Miami Herald | By Sommer Brugal | January 6, 2022
High school graduation rates in public schools in Miami-Dade County increased during the 2020-21 school year, while rates in Broward County declined slightly for the first time in at least three years, the Florida Department of Education said Tuesday.
In the 2020-21 year, Miami-Dade achieved a graduate rate of 90.1%, an increase of 0.5.% from the previous year, records show. In Broward County, 89.1% of high school seniors in public schools graduated last school year, a decline of 0.3% from the previous year’s rate of 89.4%, data show. Both districts’ graduation rates include charter school data.
Nevertheless, Broward schools Interim Superintendent Vickie Cartwright applauded the hard work of students, teachers and administrators.
“The past two years have been challenging for our students and school communities due to the pandemic,” she said. “We remain committed to providing all students with the resources and support they need to be successful.”
FLORIDA HIGH SCHOOL GRADUATION RATE TOPS 90 PERCENT
Florida’s graduation rate was 90.1%, up just slightly from 90.0% in the 2019-20 school year, according to the report. Since the 2016-17 year, the statewide graduation rate has increased nearly 8 percentage points, records show.
The report details the percentage of students who graduate within four years from when they first enroll in ninth grade. The calculation does not include students who left to be home-schooled or enrolled in private school.
There are caveats to the numbers, however. State officials for a second time waived state exams typically required of graduating seniors because of the COVID-19 pandemic. While 7.1% of the 2019-20 graduating class graduated without taking their exams, about 8.5% of the state’s 2020-21 graduating class graduated with the exemption, according to the report.
DISPARITIES IN GRADUATION RATES
Despite overall improvements in recent years across the state, achievement rates statewide vary across race, data show. The graduation rate among white and Asian students, for example, exceeds the graduation rate of Black, Hispanic, American Indian and Native Hawaiian students, according to the report.
Last school year, 97.5% of Asian students and 91.8% of white students statewide graduated on time, compared with 87.1% of Black students, 89.4% Hispanic students, 89% of American Indian and 89.5% Native Hawaiian students earning diplomas, records show.
Those disparities can be seen in South Florida districts, too.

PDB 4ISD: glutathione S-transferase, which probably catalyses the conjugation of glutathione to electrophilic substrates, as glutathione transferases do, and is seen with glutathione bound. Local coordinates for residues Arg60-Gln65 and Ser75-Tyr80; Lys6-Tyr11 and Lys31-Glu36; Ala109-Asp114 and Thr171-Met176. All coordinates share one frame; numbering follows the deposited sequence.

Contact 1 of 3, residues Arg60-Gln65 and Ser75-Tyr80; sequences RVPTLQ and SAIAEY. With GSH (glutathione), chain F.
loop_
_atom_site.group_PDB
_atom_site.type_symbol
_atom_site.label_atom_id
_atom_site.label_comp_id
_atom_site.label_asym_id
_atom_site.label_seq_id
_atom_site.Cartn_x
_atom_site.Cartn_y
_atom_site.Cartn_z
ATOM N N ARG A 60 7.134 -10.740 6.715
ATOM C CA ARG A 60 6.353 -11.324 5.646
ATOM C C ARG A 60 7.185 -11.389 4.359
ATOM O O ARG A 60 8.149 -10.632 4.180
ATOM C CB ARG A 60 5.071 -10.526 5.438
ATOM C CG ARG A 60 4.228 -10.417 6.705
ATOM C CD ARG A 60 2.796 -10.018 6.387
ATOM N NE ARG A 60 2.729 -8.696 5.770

In Broward County public schools, Asian students had the highest graduation rate of 96.3%, records show, followed by 96.2% of Native Hawaiian students, 92.7% of white students, 89.1% of Hispanic students and 86.6% of Black students.
In Miami-Dade public schools, 98.6% of Asian students graduated on time, compared with 93.6% of white students, 92.9% of American Indian students, 90.9% of Hispanic students and 85.6% of Black students. There was no data for Native Hawaiian students in the district, according to the report.
ACHIEVEMENT GAP CONCERNS
Despite the high graduation rates, Miami-Dade has contended with a significant achievement gap resulting from a majority of its Black students failing state tests in math and science and in English Language Arts.
During a school board presentation last year, administrators in the district’s Office of Academics and Transformation detailed how in the 2018-2019 school year, only 40% of Black students in grades 3 through 10 passed the FSA English language arts exam, compared with 61% of Hispanic students and 77% of white students. For the math FSA exam, the results were only slightly better, with 44% of Black students passing, compared with passing rates of 63% among Hispanic students and 78% of white students.
In a recent interview with the Herald, Carvalho acknowledged the achievement gap, but applauded the work that’s been done to close it.
“Miami-Dade has established a track record of actually reducing those gaps in a better, more sustainable way than most of America,” he said in December. “Are we where we should be? Absolutely not. Have we cracked the code in ways that other districts haven’t? Absolutely.”
Carvalho reinforced that message in a statement Wednesday, saying officials are “encouraged and energized by (the 2021 graduate rate) results, as they are a testament to the extraordinary efforts of our resilient students and dedicated workforce.”
This story was originally published January 6, 2022 3:10 PM.